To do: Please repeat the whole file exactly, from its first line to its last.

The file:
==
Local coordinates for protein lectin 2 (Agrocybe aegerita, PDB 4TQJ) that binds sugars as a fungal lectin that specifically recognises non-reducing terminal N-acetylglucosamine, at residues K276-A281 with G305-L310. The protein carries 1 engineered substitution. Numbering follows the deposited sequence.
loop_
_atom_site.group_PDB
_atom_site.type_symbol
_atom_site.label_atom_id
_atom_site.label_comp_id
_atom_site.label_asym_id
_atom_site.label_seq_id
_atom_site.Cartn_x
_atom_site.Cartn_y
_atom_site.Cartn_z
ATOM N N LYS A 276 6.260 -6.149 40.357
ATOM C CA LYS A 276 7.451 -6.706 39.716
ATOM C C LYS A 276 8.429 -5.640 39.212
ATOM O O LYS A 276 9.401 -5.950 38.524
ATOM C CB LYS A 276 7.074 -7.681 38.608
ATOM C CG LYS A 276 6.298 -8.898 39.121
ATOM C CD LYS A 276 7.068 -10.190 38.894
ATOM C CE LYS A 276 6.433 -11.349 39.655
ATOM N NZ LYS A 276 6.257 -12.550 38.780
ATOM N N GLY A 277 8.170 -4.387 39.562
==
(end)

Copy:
Local coordinates for protein lectin 2 (Agrocybe aegerita, PDB 4TQJ) that binds sugars as a fungal lectin that specifically recognises non-reducing terminal N-acetylglucosamine, at residues K276-A281 with G305-L310. The protein carries 1 engineered substitution. Numbering follows the deposited sequence.
loop_
_atom_site.group_PDB
_atom_site.type_symbol
_atom_site.label_atom_id
_atom_site.label_comp_id
_atom_site.label_asym_id
_atom_site.label_seq_id
_atom_site.Cartn_x
_atom_site.Cartn_y
_atom_site.Cartn_z
ATOM N N LYS A 276 6.260 -6.149 40.357
ATOM C CA LYS A 276 7.451 -6.706 39.716
ATOM C C LYS A 276 8.429 -5.640 39.212
ATOM O O LYS A 276 9.401 -5.950 38.524
ATOM C CB LYS A 276 7.074 -7.681 38.608
ATOM C CG LYS A 276 6.298 -8.898 39.121
ATOM C CD LYS A 276 7.068 -10.190 38.894
ATOM C CE LYS A 276 6.433 -11.349 39.655
ATOM N NZ LYS A 276 6.257 -12.550 38.780
ATOM N N GLY A 277 8.170 -4.387 39.562